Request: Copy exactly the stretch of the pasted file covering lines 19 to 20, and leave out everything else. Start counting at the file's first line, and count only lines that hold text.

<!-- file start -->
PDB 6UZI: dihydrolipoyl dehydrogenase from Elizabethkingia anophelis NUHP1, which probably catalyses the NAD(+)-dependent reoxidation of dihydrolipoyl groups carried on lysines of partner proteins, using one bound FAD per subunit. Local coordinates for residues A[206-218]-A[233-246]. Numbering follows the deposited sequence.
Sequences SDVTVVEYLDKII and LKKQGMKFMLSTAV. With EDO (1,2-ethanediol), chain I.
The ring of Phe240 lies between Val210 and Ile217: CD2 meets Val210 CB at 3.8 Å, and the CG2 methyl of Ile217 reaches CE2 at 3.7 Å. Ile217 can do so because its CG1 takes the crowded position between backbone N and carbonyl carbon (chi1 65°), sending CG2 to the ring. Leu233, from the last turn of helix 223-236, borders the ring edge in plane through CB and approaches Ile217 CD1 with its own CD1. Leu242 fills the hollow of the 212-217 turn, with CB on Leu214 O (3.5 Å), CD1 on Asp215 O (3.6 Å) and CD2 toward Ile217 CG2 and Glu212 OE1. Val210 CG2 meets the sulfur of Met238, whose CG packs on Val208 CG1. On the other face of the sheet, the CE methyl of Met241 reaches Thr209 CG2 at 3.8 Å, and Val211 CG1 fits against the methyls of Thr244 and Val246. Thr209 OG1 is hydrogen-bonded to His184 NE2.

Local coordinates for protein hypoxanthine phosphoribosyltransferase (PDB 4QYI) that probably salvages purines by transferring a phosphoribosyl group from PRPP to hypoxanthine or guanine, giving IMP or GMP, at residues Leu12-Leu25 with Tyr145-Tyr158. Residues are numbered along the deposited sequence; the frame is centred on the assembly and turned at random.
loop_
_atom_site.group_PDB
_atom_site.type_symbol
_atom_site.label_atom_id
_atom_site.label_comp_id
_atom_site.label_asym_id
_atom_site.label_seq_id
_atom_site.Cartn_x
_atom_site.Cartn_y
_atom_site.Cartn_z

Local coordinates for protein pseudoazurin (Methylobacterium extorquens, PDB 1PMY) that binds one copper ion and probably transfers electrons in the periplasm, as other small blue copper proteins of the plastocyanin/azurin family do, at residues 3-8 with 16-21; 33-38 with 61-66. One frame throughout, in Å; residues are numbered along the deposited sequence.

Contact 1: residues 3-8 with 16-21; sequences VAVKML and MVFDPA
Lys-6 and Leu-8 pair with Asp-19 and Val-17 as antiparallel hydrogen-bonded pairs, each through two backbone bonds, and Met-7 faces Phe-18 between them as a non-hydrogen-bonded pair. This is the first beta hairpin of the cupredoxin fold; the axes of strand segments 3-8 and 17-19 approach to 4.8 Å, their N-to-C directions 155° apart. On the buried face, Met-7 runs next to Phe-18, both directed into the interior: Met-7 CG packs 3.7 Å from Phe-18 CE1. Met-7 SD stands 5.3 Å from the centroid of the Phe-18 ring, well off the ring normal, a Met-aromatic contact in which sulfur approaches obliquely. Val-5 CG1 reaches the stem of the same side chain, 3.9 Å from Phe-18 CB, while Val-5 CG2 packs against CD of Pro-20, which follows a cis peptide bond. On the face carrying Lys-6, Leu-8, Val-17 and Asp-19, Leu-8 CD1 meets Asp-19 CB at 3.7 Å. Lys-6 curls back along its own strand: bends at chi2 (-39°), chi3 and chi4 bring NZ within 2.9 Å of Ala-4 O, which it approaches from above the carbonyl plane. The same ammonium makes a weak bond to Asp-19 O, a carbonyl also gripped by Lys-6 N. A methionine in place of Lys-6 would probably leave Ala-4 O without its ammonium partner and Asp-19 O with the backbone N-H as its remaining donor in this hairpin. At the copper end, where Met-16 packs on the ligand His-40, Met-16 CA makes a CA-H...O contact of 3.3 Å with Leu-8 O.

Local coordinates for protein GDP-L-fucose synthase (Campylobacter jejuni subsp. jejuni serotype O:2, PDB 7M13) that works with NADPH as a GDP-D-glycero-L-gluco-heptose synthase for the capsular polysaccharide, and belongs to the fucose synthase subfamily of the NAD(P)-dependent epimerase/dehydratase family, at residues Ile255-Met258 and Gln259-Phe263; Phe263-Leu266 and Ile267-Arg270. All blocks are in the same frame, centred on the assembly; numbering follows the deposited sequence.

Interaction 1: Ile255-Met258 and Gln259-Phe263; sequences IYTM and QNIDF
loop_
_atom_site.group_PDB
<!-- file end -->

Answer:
Interaction 1: Ile255-Met258 and Gln259-Phe263; sequences IYTM and QNIDF
loop_